Homage to Catalonia - Orwell (must read)

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Offline notravelingfellows

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Homage to Catalonia - Orwell (must read)
« on: July 14, 2017, 04:42:37 AM »
George Orwell's first-hand account of the Spanish Civil War just before World War 2. You have to read this if you're a history buff or want to understand Orwell better. The war stories and politics are required learning for the time period and the future. I'm reminded of this book by situations that arise on a weekly basis, at the least. There are free versions out there somewhere, but I'm not going to link them. You find it yourself.

And remember what always follows socialists. Rats. Actual rats...

https://en.wikipedia.org/wiki/Homage_to_Catalonia
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Offline TahoeBlue

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Re: Homage to Catalonia - Orwell (must read)
« Reply #1 on: July 14, 2017, 10:42:26 AM »
https://libcom.org/files/Homage%20to%20Catalonia%20-%20George%20Orwell.pdf
George Orwell's famous 1938 account of the Spanish Revolution and Civil War, from his point of view as a volunteer in the POUM militia.
Though the POUM were socialists, he wrote "as far as my purely personal preferences went I would have liked to join the Anarchists."
His vivid descriptions of classless anarchist Barcelona following the revolution and terrorized Stalinist Barcelona after the counter-revolution are a timeless reminder that a 'revolutionary state' is a contradiction in terms.
...

This was in late December 1936, less than seven months ago as I write, and yet it is a period that has already receded into enormous distance. Later events have obliterated it much more completely than they have obliterated 1935, or 1905, for that matter. I had come to Spain with some notion of writing newspaper articles, but I had joined the militia almost immediately, because at that time and in that atmosphere it seemed the only conceivable thing to do.

The Anarchists were still in virtual control of Catalonia and the revolution was still in full swing. To anyone who had been there since the beginning it probably seemed even in December or January that the revolutionary period was ending; but when one came straight from England the aspect of Barcelona was something startling and overwhelming. It was the first time that I had ever been in a town where the working class was in the saddle.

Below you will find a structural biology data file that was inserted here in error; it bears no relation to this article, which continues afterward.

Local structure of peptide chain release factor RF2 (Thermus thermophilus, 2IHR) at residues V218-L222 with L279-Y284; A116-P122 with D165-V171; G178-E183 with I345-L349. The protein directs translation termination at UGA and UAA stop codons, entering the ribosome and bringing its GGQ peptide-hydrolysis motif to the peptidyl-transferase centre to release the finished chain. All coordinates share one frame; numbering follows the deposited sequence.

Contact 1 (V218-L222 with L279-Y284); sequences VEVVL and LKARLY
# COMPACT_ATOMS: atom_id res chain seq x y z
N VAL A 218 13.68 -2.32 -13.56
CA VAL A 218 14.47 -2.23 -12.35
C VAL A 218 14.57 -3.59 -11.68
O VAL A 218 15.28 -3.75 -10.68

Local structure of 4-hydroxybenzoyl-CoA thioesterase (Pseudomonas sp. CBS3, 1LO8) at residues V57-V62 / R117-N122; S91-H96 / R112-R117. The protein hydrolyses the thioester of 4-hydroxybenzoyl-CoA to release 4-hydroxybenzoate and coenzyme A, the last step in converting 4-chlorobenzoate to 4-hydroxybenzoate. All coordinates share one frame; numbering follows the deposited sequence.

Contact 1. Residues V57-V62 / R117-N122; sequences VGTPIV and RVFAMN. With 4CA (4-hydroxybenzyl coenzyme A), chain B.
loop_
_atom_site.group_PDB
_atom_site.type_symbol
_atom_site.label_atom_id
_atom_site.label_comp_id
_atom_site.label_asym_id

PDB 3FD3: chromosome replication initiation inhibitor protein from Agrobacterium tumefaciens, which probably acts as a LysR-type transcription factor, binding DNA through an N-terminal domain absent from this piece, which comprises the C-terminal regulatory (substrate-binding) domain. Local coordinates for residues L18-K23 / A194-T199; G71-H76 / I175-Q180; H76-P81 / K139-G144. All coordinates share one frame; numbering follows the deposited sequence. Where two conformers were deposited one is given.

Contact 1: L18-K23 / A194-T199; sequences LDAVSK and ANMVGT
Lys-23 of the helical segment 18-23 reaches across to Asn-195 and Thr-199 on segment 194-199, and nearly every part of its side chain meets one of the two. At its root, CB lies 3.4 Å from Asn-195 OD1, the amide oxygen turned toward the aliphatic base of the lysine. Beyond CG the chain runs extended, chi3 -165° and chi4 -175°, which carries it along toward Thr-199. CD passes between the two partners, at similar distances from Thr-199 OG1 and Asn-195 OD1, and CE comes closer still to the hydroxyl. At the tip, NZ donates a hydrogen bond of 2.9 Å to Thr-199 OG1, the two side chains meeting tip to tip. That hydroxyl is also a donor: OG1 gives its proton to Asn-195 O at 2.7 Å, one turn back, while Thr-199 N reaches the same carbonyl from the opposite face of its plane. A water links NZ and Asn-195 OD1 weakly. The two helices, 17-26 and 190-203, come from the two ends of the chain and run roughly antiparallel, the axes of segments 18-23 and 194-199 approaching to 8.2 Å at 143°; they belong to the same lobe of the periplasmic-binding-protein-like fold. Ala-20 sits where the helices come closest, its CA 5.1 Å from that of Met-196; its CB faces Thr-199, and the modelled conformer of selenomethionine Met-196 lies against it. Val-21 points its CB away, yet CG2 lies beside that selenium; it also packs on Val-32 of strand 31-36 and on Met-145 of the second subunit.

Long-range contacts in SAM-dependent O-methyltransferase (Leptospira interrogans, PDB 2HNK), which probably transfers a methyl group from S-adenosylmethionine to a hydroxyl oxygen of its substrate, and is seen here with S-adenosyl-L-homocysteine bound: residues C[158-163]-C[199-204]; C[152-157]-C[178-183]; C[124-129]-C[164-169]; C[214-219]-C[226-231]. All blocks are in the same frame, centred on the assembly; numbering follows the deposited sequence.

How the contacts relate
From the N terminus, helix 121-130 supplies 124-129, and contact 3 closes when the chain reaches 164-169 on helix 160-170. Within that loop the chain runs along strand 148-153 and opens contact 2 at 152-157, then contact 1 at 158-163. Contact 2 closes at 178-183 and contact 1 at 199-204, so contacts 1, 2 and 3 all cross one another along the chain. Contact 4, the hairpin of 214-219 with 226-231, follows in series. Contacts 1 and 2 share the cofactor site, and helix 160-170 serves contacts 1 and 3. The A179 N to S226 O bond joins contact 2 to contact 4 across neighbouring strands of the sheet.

Practically every building of any size had been seized by the workers and was draped with red flags or with the red and black flag of the Anarchists; every wall was scrawled with the hammer and sickle and with the initials of the revolutionary parties; almost every church had been gutted and its images burnt. Churches here and there were being systematically demolished by gangs of workmen. Every shop and café had an inscription saying that it had been collectivized; even the bootblacks had been collectivized and their boxes painted red and black. Waiters and shop-walkers looked you in the face and treated you as an equal.

Servile and even ceremonial forms of speech had temporarily disappeared. Nobody said ‘Señior’ or ‘Don’ or even ‘Usted’; everyone called everyone else ‘Comrade’ and ‘Thou’, and said ‘Salud!’ instead of ‘Buenos dias’. Tipping was forbidden by law; almost my first experience was receiving a lecture from a hotel manager for trying to tip a lift-boy. There were no private motor-cars, they had all been commandeered, and all the trams and taxis and much of the other transport were painted red and black. The revolutionary posters were everywhere, flaming from the walls in clean reds and blues that made the few remaining advertisements look like daubs of mud. Down the Ramblas, the wide central artery of the town where crowds of people streamed constantly to and fro, the loudspeakers were bellowing revolutionary songs all day and far into the night. And it was the aspect of the crowds that was the queerest thing of all. In outward appearance it was a town in which the wealthy classes had practically ceased to exist.
...
Behold, happy is the man whom God correcteth: therefore despise not thou the chastening of the Almighty: For he maketh sore, and bindeth up: he woundeth, and his hands make whole ; He shall deliver thee in six troubles: yea, in seven there shall no evil touch thee. - Job 5